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Why Terrence Malick Still Believes You Should See Movies On the Big Screen

The reclusive director made a very rare public appearance where discussed his influences and filmmaking in the digital age.

“Voyage of Time”

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Highly acclaimed American auteur Terrence Malick has made more films in this decade than in the past forty years. His latest film, “Weightless,” starring Ryan Gosling, Christian Bale, and Natalie Portman, is set to be released in early 2017. Over the past couple years, Malick has unexpectedly become one of our busiest directors. His ambitious documentary “Voyage Of Time” recently finished a festival run and debuted in select theaters, and he has just finished filming a World War II film entitled “Radegund.”

Though his recent surge in production — hardly something he’s been known for in the past — has certainly brought his name back to the mainstream discussion, Malick has remained notoriously removed from the public eye.

READ MORE: ‘Voyage of Time’: How Terrence Malick’s VFX Team Achieved Truth and Beauty

That’s what makes his public appearance at Princeton University’s Garden Theater such a significant event. Malick agreed to speak after a special screening of Roberto Rosellini’s 1954 classic, “Journey to Italy,” and while Malick did not attend the screening, he offered his insights into the film afterward.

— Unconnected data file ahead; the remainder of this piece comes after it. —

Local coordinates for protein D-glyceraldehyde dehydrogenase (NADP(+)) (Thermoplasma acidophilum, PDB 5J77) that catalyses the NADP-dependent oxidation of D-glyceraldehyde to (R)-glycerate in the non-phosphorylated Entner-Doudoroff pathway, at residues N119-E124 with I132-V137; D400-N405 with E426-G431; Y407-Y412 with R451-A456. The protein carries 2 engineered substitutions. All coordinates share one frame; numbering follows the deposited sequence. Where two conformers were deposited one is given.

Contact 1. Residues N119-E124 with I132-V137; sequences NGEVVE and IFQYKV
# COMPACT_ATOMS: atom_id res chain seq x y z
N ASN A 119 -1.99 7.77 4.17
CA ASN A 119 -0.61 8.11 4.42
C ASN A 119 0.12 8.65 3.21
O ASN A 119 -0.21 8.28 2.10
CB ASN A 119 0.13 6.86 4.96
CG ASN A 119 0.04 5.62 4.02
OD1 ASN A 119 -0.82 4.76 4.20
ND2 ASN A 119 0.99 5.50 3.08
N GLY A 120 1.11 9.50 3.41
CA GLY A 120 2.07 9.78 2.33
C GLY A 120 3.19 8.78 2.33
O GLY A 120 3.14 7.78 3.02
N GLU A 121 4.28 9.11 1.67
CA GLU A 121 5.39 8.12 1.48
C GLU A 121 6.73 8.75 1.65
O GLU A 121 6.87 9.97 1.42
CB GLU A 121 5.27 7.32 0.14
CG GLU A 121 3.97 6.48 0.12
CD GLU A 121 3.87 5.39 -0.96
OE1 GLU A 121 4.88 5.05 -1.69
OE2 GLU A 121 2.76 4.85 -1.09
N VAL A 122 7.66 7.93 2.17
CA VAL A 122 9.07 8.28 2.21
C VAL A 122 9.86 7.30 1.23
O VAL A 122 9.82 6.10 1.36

"Voyage Of Time" Malick IMAX

“Voyage of Time”

The reserved director went on to discuss his mixed feelings regarding filmmaking in today’s digital age. During the talk, he expressed enthusiasm at how readily available filmmaking has become, but was concerned over the growing propensity to view films on handheld devices and away from his beloved big screen.

READ MORE: Terrence Malick Reveals New World War II Drama ‘Radegund,’ Starring August Diehl

As The Film Stage notes in their comprehensive coverage of the event, “he indicated great enthusiasm for the capacity of cheap and easily available HD cameras to democratize the form, making entry into image-making almost as easy as writing. Likewise, he’s taken an interest in the opportunity for new images and movements that can be captured by digital equipment, specifically naming the GoPro camera…[but] he was adamant about the unique and irreplaceable power of the big screen to realize cinema’s full capacity.”

As is often the case with Malick, there’s more to the material than meets the eye. Check out the rest of The Film Stage’s report for more of Malick’s insights into the past and future of his chosen craft.

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